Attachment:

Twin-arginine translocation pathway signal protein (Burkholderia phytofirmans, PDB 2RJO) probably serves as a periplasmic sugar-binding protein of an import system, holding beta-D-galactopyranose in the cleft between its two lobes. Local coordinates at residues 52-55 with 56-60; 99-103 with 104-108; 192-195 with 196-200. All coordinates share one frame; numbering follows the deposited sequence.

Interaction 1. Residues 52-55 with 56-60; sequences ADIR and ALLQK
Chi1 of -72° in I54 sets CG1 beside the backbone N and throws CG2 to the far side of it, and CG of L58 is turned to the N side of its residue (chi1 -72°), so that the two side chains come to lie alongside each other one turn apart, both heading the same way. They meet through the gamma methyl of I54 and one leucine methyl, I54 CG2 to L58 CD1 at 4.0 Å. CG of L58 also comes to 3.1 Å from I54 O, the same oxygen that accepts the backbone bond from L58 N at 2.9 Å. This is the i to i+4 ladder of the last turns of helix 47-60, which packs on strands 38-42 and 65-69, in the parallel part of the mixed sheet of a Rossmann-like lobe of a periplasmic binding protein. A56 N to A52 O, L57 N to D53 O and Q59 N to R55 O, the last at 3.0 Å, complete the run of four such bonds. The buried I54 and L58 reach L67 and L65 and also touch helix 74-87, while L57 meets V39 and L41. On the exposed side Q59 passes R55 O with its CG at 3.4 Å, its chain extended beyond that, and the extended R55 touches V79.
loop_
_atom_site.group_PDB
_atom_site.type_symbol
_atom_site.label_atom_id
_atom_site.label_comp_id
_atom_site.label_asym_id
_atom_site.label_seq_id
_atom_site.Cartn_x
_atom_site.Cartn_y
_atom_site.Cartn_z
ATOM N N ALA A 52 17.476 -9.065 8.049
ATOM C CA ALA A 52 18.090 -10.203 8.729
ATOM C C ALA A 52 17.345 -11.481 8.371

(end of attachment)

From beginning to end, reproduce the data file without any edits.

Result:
Twin-arginine translocation pathway signal protein (Burkholderia phytofirmans, PDB 2RJO) probably serves as a periplasmic sugar-binding protein of an import system, holding beta-D-galactopyranose in the cleft between its two lobes. Local coordinates at residues 52-55 with 56-60; 99-103 with 104-108; 192-195 with 196-200. All coordinates share one frame; numbering follows the deposited sequence.

Interaction 1. Residues 52-55 with 56-60; sequences ADIR and ALLQK
Chi1 of -72° in I54 sets CG1 beside the backbone N and throws CG2 to the far side of it, and CG of L58 is turned to the N side of its residue (chi1 -72°), so that the two side chains come to lie alongside each other one turn apart, both heading the same way. They meet through the gamma methyl of I54 and one leucine methyl, I54 CG2 to L58 CD1 at 4.0 Å. CG of L58 also comes to 3.1 Å from I54 O, the same oxygen that accepts the backbone bond from L58 N at 2.9 Å. This is the i to i+4 ladder of the last turns of helix 47-60, which packs on strands 38-42 and 65-69, in the parallel part of the mixed sheet of a Rossmann-like lobe of a periplasmic binding protein. A56 N to A52 O, L57 N to D53 O and Q59 N to R55 O, the last at 3.0 Å, complete the run of four such bonds. The buried I54 and L58 reach L67 and L65 and also touch helix 74-87, while L57 meets V39 and L41. On the exposed side Q59 passes R55 O with its CG at 3.4 Å, its chain extended beyond that, and the extended R55 touches V79.
loop_
_atom_site.group_PDB
_atom_site.type_symbol
_atom_site.label_atom_id
_atom_site.label_comp_id
_atom_site.label_asym_id
_atom_site.label_seq_id
_atom_site.Cartn_x
_atom_site.Cartn_y
_atom_site.Cartn_z
ATOM N N ALA A 52 17.476 -9.065 8.049
ATOM C CA ALA A 52 18.090 -10.203 8.729
ATOM C C ALA A 52 17.345 -11.481 8.371